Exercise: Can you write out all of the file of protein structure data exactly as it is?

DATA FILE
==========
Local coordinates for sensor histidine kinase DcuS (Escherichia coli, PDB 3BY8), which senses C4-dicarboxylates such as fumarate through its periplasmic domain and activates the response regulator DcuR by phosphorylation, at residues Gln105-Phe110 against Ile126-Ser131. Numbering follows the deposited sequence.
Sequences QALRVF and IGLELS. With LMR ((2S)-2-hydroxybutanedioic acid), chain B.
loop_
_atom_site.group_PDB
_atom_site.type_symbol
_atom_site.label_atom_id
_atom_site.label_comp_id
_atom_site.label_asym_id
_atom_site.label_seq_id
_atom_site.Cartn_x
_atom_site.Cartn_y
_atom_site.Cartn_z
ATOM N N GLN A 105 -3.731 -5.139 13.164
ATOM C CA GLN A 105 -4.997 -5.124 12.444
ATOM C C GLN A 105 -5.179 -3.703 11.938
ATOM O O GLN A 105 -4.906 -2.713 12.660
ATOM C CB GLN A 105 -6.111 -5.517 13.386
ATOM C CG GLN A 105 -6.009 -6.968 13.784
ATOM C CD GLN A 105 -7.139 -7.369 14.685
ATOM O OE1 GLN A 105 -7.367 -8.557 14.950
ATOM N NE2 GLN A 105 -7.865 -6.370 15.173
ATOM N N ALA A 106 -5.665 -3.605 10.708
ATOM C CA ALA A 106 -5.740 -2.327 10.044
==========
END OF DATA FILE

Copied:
Local coordinates for sensor histidine kinase DcuS (Escherichia coli, PDB 3BY8), which senses C4-dicarboxylates such as fumarate through its periplasmic domain and activates the response regulator DcuR by phosphorylation, at residues Gln105-Phe110 against Ile126-Ser131. Numbering follows the deposited sequence.
Sequences QALRVF and IGLELS. With LMR ((2S)-2-hydroxybutanedioic acid), chain B.
loop_
_atom_site.group_PDB
_atom_site.type_symbol
_atom_site.label_atom_id
_atom_site.label_comp_id
_atom_site.label_asym_id
_atom_site.label_seq_id
_atom_site.Cartn_x
_atom_site.Cartn_y
_atom_site.Cartn_z
ATOM N N GLN A 105 -3.731 -5.139 13.164
ATOM C CA GLN A 105 -4.997 -5.124 12.444
ATOM C C GLN A 105 -5.179 -3.703 11.938
ATOM O O GLN A 105 -4.906 -2.713 12.660
ATOM C CB GLN A 105 -6.111 -5.517 13.386
ATOM C CG GLN A 105 -6.009 -6.968 13.784
ATOM C CD GLN A 105 -7.139 -7.369 14.685
ATOM O OE1 GLN A 105 -7.367 -8.557 14.950
ATOM N NE2 GLN A 105 -7.865 -6.370 15.173
ATOM N N ALA A 106 -5.665 -3.605 10.708
ATOM C CA ALA A 106 -5.740 -2.327 10.044